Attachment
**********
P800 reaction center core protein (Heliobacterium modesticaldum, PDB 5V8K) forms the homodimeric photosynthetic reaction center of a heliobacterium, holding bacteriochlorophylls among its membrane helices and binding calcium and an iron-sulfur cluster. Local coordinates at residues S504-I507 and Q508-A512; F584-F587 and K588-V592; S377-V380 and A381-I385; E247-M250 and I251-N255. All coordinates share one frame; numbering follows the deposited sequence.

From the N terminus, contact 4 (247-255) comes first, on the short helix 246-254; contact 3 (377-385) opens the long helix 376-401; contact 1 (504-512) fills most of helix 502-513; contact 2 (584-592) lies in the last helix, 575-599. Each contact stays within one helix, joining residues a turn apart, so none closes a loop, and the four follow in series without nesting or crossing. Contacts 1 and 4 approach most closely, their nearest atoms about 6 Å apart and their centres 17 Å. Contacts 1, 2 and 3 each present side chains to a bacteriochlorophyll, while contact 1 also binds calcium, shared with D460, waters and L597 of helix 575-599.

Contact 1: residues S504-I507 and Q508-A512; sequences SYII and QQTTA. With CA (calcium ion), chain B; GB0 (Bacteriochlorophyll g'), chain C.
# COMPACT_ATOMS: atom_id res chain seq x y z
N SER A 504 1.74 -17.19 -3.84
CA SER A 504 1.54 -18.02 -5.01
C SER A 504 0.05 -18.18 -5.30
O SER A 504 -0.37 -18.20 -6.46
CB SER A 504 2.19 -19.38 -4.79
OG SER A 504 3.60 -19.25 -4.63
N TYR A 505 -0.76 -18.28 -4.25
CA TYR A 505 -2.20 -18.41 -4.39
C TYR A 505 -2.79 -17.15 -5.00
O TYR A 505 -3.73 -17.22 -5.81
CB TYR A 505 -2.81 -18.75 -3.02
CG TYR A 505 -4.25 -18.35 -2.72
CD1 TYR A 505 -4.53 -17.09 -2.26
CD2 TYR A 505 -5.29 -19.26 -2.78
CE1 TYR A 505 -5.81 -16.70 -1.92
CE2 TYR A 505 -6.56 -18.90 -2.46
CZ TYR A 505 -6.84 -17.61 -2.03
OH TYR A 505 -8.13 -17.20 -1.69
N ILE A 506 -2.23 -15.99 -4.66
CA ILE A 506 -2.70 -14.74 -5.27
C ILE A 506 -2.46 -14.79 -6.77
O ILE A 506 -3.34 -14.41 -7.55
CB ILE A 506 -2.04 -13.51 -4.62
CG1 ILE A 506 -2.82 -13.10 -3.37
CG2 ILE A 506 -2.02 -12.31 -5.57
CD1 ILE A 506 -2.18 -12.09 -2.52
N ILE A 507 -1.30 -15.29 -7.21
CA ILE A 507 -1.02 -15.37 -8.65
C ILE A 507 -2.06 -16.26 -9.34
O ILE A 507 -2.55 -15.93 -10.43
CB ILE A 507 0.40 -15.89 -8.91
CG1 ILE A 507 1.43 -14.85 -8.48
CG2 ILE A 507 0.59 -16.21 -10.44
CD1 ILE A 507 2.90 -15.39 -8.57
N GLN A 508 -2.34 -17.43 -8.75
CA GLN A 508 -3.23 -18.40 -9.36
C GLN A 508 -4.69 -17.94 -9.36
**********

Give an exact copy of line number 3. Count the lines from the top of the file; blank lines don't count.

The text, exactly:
Contact 1: residues S504-I507 and Q508-A512; sequences SYII and QQTTA. With CA (calcium ion), chain B; GB0 (Bacteriochlorophyll g'), chain C.